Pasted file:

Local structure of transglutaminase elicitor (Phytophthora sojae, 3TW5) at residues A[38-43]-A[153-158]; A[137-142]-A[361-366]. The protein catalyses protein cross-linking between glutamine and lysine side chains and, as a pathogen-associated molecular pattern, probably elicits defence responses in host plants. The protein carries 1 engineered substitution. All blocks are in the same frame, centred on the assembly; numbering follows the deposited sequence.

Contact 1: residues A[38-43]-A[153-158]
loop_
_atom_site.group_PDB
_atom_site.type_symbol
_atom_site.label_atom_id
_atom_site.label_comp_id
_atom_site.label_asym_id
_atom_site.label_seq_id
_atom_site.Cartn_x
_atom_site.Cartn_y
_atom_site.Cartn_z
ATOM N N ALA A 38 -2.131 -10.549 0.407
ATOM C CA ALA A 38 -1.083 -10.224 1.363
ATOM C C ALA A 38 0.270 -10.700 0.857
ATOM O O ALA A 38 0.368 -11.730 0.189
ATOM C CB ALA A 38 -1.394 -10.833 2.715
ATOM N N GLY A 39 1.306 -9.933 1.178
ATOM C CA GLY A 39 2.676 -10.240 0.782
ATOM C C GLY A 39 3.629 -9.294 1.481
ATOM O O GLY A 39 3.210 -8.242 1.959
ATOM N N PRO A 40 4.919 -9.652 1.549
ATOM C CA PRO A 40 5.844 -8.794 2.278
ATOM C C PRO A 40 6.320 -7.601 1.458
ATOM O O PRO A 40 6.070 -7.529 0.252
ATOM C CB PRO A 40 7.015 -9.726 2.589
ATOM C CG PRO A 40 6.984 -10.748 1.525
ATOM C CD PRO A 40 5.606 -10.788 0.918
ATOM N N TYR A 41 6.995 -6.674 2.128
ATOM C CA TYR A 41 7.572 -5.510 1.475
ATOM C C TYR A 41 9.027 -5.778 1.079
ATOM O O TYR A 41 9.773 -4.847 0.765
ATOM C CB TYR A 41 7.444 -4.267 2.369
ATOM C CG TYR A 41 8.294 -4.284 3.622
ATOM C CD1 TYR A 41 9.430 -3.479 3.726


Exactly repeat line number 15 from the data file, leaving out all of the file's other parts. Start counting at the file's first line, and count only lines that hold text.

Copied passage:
ATOM C C ALA A 38 0.270 -10.700 0.857